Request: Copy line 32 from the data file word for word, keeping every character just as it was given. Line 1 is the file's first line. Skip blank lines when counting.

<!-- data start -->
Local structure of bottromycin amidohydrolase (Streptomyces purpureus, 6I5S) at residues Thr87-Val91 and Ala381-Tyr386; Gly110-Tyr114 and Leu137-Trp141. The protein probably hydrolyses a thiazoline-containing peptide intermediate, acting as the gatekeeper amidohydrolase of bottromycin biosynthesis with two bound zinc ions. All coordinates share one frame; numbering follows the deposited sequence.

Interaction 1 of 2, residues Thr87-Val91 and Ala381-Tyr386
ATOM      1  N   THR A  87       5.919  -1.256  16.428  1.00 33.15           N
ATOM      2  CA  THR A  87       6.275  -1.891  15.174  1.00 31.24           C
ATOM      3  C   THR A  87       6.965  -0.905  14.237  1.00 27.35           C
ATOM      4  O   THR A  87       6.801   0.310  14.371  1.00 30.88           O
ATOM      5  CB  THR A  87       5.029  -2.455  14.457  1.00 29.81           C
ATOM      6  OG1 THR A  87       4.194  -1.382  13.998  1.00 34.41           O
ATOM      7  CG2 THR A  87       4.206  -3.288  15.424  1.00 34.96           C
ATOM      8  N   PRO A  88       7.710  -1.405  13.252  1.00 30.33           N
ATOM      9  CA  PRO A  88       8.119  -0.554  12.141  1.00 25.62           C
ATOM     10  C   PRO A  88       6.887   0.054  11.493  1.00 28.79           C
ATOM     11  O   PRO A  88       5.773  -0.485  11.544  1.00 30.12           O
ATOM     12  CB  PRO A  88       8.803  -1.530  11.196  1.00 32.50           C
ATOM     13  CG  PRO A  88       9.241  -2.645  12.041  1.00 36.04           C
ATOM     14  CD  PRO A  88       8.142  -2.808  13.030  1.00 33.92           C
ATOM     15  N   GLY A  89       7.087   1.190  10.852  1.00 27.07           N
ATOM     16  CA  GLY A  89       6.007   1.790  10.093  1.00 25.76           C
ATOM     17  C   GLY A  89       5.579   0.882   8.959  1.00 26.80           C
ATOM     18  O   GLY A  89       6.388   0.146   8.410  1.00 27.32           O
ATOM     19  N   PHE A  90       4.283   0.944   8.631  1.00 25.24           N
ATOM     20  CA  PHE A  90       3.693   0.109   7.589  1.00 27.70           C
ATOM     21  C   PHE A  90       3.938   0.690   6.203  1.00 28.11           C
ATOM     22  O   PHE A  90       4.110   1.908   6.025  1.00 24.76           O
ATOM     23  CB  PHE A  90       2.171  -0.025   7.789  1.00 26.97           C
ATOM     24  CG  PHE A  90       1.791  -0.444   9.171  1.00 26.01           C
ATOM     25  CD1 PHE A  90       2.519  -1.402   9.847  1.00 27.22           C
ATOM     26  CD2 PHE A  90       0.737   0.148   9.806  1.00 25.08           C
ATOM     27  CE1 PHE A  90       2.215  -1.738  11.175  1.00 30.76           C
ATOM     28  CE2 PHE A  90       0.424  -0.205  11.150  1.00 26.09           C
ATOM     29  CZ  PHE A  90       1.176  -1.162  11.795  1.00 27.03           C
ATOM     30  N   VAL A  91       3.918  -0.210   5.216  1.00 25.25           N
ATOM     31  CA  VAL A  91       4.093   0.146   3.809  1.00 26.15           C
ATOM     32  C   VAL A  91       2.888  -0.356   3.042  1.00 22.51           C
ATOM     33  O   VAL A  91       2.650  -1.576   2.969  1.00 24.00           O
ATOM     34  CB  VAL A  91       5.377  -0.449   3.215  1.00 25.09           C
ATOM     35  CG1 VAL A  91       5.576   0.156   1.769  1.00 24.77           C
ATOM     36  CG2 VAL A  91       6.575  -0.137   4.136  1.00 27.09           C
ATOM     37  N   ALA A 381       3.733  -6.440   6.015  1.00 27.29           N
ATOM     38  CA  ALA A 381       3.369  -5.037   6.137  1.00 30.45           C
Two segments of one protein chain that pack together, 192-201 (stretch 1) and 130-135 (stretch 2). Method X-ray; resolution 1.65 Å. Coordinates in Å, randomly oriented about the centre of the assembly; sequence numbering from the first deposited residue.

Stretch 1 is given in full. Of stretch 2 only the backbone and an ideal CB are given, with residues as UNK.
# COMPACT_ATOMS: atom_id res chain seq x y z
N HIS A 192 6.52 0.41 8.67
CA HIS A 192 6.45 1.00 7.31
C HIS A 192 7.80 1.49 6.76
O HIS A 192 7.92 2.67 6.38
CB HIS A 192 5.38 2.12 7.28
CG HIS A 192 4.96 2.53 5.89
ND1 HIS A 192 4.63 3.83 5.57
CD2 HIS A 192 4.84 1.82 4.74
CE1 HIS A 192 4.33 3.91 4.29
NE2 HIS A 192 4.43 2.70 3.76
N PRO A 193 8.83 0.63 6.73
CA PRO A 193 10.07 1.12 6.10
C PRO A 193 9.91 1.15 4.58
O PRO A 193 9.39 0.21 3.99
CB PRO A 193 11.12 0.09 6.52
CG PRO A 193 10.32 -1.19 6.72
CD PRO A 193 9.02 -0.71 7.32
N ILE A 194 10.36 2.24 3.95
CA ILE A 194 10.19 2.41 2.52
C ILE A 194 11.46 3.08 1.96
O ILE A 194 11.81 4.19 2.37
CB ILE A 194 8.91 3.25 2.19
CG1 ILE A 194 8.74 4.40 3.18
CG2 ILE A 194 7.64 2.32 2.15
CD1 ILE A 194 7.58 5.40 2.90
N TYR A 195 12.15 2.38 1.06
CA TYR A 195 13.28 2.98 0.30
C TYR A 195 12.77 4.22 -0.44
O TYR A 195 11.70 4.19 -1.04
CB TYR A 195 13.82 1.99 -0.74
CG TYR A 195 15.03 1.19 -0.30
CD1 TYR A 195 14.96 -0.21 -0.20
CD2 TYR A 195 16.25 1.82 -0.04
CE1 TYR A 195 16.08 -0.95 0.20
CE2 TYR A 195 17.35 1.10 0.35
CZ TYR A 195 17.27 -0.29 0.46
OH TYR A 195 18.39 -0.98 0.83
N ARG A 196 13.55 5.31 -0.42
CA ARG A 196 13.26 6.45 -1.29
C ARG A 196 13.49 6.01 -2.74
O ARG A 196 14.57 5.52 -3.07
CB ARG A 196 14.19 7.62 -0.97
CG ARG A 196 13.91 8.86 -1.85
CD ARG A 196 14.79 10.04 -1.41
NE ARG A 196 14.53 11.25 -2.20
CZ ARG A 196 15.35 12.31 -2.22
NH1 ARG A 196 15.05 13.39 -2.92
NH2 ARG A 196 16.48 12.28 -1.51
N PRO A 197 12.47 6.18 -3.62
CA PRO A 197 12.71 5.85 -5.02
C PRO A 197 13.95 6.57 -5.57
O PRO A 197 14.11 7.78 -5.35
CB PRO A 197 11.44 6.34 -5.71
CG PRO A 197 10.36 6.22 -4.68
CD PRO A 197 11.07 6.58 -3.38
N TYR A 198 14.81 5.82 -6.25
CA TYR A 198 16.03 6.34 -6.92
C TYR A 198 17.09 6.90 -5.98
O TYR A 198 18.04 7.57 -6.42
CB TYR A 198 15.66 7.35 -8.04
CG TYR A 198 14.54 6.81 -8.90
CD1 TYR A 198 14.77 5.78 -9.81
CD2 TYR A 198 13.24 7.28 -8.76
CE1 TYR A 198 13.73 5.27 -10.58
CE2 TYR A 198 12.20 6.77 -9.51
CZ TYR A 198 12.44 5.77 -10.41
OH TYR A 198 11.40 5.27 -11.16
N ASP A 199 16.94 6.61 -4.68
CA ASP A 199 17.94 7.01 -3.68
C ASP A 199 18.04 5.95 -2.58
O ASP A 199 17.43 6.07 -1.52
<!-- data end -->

ATOM     30  N   VAL A  91       3.918  -0.210   5.216  1.00 25.25           N